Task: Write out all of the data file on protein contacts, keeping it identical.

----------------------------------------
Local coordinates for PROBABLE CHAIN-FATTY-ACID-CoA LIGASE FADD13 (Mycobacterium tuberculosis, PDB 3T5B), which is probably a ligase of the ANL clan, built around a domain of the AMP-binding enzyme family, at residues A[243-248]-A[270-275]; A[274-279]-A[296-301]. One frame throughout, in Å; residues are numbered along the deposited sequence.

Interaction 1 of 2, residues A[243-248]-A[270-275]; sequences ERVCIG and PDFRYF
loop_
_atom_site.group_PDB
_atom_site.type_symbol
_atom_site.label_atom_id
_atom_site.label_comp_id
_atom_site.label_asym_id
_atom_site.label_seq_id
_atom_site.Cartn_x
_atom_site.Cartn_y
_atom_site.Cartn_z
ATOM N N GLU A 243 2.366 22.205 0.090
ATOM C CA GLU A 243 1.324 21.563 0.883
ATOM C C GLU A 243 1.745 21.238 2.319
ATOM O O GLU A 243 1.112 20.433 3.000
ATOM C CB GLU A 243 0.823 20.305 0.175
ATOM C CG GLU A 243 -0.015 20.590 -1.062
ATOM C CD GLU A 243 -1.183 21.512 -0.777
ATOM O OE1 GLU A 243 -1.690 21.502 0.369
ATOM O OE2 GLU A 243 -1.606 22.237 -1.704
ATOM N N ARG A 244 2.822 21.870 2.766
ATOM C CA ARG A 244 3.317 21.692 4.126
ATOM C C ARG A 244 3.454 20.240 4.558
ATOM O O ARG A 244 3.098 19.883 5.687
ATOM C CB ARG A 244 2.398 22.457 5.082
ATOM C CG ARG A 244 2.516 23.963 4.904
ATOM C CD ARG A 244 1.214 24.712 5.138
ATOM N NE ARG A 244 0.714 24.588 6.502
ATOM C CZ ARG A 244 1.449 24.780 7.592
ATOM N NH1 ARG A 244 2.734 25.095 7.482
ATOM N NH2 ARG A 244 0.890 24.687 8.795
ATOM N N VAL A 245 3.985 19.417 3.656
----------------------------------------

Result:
Local coordinates for PROBABLE CHAIN-FATTY-ACID-CoA LIGASE FADD13 (Mycobacterium tuberculosis, PDB 3T5B), which is probably a ligase of the ANL clan, built around a domain of the AMP-binding enzyme family, at residues A[243-248]-A[270-275]; A[274-279]-A[296-301]. One frame throughout, in Å; residues are numbered along the deposited sequence.

Interaction 1 of 2, residues A[243-248]-A[270-275]; sequences ERVCIG and PDFRYF
loop_
_atom_site.group_PDB
_atom_site.type_symbol
_atom_site.label_atom_id
_atom_site.label_comp_id
_atom_site.label_asym_id
_atom_site.label_seq_id
_atom_site.Cartn_x
_atom_site.Cartn_y
_atom_site.Cartn_z
ATOM N N GLU A 243 2.366 22.205 0.090
ATOM C CA GLU A 243 1.324 21.563 0.883
ATOM C C GLU A 243 1.745 21.238 2.319
ATOM O O GLU A 243 1.112 20.433 3.000
ATOM C CB GLU A 243 0.823 20.305 0.175
ATOM C CG GLU A 243 -0.015 20.590 -1.062
ATOM C CD GLU A 243 -1.183 21.512 -0.777
ATOM O OE1 GLU A 243 -1.690 21.502 0.369
ATOM O OE2 GLU A 243 -1.606 22.237 -1.704
ATOM N N ARG A 244 2.822 21.870 2.766
ATOM C CA ARG A 244 3.317 21.692 4.126
ATOM C C ARG A 244 3.454 20.240 4.558
ATOM O O ARG A 244 3.098 19.883 5.687
ATOM C CB ARG A 244 2.398 22.457 5.082
ATOM C CG ARG A 244 2.516 23.963 4.904
ATOM C CD ARG A 244 1.214 24.712 5.138
ATOM N NE ARG A 244 0.714 24.588 6.502
ATOM C CZ ARG A 244 1.449 24.780 7.592
ATOM N NH1 ARG A 244 2.734 25.095 7.482
ATOM N NH2 ARG A 244 0.890 24.687 8.795
ATOM N N VAL A 245 3.985 19.417 3.656